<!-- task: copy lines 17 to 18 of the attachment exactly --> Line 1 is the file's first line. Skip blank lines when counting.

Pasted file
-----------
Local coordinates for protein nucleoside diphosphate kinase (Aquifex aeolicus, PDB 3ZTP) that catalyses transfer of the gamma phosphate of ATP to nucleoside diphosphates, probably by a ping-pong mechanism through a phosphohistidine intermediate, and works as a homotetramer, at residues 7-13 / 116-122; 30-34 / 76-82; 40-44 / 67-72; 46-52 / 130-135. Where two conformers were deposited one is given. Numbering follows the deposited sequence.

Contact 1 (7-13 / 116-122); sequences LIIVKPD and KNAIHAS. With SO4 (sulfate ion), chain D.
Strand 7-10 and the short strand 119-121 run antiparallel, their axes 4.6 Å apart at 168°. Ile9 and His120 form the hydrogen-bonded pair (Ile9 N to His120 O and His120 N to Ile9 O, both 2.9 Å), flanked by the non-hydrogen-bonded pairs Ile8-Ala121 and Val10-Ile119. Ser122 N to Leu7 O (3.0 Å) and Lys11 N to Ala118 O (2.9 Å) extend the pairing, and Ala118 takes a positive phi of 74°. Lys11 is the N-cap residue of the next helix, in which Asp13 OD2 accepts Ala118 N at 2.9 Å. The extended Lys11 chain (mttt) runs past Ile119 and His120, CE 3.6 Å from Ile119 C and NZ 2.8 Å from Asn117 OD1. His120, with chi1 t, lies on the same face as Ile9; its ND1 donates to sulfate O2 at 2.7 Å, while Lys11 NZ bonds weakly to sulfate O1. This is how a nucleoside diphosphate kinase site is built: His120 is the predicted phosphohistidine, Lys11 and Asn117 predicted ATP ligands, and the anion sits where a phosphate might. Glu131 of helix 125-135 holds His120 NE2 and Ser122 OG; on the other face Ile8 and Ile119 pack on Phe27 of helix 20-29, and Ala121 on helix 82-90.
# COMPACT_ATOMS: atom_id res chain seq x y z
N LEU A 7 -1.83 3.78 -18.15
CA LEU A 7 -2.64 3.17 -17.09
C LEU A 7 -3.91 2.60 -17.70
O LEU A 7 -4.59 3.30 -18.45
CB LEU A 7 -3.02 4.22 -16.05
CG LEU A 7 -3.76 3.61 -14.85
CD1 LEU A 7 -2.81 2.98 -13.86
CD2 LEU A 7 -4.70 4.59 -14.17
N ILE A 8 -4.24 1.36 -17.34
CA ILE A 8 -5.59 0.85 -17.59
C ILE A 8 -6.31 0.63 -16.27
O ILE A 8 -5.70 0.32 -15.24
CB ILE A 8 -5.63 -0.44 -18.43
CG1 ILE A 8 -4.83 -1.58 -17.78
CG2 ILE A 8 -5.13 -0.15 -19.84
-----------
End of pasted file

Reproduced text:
CB ILE A 8 -5.63 -0.44 -18.43
CG1 ILE A 8 -4.83 -1.58 -17.78